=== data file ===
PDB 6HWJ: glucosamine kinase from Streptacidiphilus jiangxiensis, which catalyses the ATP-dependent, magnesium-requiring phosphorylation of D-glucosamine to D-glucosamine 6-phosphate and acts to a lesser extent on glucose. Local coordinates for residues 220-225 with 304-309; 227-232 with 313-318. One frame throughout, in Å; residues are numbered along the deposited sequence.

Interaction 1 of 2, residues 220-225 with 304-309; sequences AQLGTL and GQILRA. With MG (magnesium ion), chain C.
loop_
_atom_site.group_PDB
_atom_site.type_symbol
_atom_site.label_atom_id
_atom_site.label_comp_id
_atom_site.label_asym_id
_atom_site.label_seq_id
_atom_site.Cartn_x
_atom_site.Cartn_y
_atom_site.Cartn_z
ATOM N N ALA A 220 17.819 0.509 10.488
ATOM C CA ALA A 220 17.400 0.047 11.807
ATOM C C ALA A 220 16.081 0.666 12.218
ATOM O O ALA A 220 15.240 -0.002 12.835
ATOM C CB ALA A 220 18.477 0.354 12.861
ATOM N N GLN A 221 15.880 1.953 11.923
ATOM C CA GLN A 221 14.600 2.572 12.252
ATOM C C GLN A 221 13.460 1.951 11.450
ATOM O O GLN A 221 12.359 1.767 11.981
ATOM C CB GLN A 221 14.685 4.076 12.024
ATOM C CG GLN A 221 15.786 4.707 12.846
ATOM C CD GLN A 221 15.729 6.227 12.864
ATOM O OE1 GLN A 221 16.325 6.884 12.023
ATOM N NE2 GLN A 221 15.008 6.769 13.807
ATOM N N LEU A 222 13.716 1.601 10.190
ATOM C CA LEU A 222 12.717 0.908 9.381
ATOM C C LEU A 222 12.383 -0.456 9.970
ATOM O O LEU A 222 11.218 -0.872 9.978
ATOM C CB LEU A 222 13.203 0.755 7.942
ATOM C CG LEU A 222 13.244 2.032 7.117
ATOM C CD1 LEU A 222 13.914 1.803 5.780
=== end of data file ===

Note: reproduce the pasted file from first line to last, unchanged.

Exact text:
PDB 6HWJ: glucosamine kinase from Streptacidiphilus jiangxiensis, which catalyses the ATP-dependent, magnesium-requiring phosphorylation of D-glucosamine to D-glucosamine 6-phosphate and acts to a lesser extent on glucose. Local coordinates for residues 220-225 with 304-309; 227-232 with 313-318. One frame throughout, in Å; residues are numbered along the deposited sequence.

Interaction 1 of 2, residues 220-225 with 304-309; sequences AQLGTL and GQILRA. With MG (magnesium ion), chain C.
loop_
_atom_site.group_PDB
_atom_site.type_symbol
_atom_site.label_atom_id
_atom_site.label_comp_id
_atom_site.label_asym_id
_atom_site.label_seq_id
_atom_site.Cartn_x
_atom_site.Cartn_y
_atom_site.Cartn_z
ATOM N N ALA A 220 17.819 0.509 10.488
ATOM C CA ALA A 220 17.400 0.047 11.807
ATOM C C ALA A 220 16.081 0.666 12.218
ATOM O O ALA A 220 15.240 -0.002 12.835
ATOM C CB ALA A 220 18.477 0.354 12.861
ATOM N N GLN A 221 15.880 1.953 11.923
ATOM C CA GLN A 221 14.600 2.572 12.252
ATOM C C GLN A 221 13.460 1.951 11.450
ATOM O O GLN A 221 12.359 1.767 11.981
ATOM C CB GLN A 221 14.685 4.076 12.024
ATOM C CG GLN A 221 15.786 4.707 12.846
ATOM C CD GLN A 221 15.729 6.227 12.864
ATOM O OE1 GLN A 221 16.325 6.884 12.023
ATOM N NE2 GLN A 221 15.008 6.769 13.807
ATOM N N LEU A 222 13.716 1.601 10.190
ATOM C CA LEU A 222 12.717 0.908 9.381
ATOM C C LEU A 222 12.383 -0.456 9.970
ATOM O O LEU A 222 11.218 -0.872 9.978
ATOM C CB LEU A 222 13.203 0.755 7.942
ATOM C CG LEU A 222 13.244 2.032 7.117
ATOM C CD1 LEU A 222 13.914 1.803 5.780